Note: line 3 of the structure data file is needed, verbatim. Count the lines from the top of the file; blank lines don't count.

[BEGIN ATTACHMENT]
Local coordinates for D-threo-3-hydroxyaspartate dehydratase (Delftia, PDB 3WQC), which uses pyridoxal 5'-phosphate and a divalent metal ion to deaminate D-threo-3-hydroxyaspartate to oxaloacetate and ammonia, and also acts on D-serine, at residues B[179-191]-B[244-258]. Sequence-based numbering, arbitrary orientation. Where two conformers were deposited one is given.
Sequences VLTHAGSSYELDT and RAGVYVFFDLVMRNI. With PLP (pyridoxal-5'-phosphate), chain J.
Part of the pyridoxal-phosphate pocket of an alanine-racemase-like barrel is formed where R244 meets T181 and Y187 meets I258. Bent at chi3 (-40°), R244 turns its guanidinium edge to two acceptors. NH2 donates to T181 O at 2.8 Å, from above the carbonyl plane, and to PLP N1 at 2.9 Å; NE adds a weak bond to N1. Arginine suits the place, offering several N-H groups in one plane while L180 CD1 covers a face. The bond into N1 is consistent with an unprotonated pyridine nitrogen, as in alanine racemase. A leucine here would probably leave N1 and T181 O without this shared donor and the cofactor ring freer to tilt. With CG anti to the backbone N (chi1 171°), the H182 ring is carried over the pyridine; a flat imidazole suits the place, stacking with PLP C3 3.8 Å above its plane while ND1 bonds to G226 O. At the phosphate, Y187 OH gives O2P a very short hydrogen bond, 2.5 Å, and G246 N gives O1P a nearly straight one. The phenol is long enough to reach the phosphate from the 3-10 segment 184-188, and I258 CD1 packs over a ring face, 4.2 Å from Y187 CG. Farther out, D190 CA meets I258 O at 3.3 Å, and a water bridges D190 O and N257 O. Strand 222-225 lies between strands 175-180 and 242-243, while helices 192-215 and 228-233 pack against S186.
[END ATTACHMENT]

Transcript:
Part of the pyridoxal-phosphate pocket of an alanine-racemase-like barrel is formed where R244 meets T181 and Y187 meets I258. Bent at chi3 (-40°), R244 turns its guanidinium edge to two acceptors. NH2 donates to T181 O at 2.8 Å, from above the carbonyl plane, and to PLP N1 at 2.9 Å; NE adds a weak bond to N1. Arginine suits the place, offering several N-H groups in one plane while L180 CD1 covers a face. The bond into N1 is consistent with an unprotonated pyridine nitrogen, as in alanine racemase. A leucine here would probably leave N1 and T181 O without this shared donor and the cofactor ring freer to tilt. With CG anti to the backbone N (chi1 171°), the H182 ring is carried over the pyridine; a flat imidazole suits the place, stacking with PLP C3 3.8 Å above its plane while ND1 bonds to G226 O. At the phosphate, Y187 OH gives O2P a very short hydrogen bond, 2.5 Å, and G246 N gives O1P a nearly straight one. The phenol is long enough to reach the phosphate from the 3-10 segment 184-188, and I258 CD1 packs over a ring face, 4.2 Å from Y187 CG. Farther out, D190 CA meets I258 O at 3.3 Å, and a water bridges D190 O and N257 O. Strand 222-225 lies between strands 175-180 and 242-243, while helices 192-215 and 228-233 pack against S186.